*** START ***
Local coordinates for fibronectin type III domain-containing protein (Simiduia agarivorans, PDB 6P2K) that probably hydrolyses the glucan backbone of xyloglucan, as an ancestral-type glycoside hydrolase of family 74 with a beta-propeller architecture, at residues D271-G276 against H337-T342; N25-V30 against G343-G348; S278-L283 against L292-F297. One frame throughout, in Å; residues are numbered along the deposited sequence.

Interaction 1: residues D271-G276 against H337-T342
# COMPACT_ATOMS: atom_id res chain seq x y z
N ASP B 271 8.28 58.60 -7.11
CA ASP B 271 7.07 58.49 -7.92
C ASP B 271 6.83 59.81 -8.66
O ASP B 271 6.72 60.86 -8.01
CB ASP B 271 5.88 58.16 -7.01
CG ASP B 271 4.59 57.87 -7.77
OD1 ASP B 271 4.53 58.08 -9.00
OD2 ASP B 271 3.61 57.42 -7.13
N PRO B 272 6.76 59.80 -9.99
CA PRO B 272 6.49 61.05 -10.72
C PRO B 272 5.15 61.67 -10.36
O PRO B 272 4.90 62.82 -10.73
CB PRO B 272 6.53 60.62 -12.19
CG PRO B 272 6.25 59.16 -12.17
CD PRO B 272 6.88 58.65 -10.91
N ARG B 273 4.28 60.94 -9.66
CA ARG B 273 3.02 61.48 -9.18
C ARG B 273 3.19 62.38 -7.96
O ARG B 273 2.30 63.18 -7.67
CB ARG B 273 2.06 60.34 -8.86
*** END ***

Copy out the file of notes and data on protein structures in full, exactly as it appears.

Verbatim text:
Local coordinates for fibronectin type III domain-containing protein (Simiduia agarivorans, PDB 6P2K) that probably hydrolyses the glucan backbone of xyloglucan, as an ancestral-type glycoside hydrolase of family 74 with a beta-propeller architecture, at residues D271-G276 against H337-T342; N25-V30 against G343-G348; S278-L283 against L292-F297. One frame throughout, in Å; residues are numbered along the deposited sequence.

Interaction 1: residues D271-G276 against H337-T342
# COMPACT_ATOMS: atom_id res chain seq x y z
N ASP B 271 8.28 58.60 -7.11
CA ASP B 271 7.07 58.49 -7.92
C ASP B 271 6.83 59.81 -8.66
O ASP B 271 6.72 60.86 -8.01
CB ASP B 271 5.88 58.16 -7.01
CG ASP B 271 4.59 57.87 -7.77
OD1 ASP B 271 4.53 58.08 -9.00
OD2 ASP B 271 3.61 57.42 -7.13
N PRO B 272 6.76 59.80 -9.99
CA PRO B 272 6.49 61.05 -10.72
C PRO B 272 5.15 61.67 -10.36
O PRO B 272 4.90 62.82 -10.73
CB PRO B 272 6.53 60.62 -12.19
CG PRO B 272 6.25 59.16 -12.17
CD PRO B 272 6.88 58.65 -10.91
N ARG B 273 4.28 60.94 -9.66
CA ARG B 273 3.02 61.48 -9.18
C ARG B 273 3.19 62.38 -7.96
O ARG B 273 2.30 63.18 -7.67
CB ARG B 273 2.06 60.34 -8.86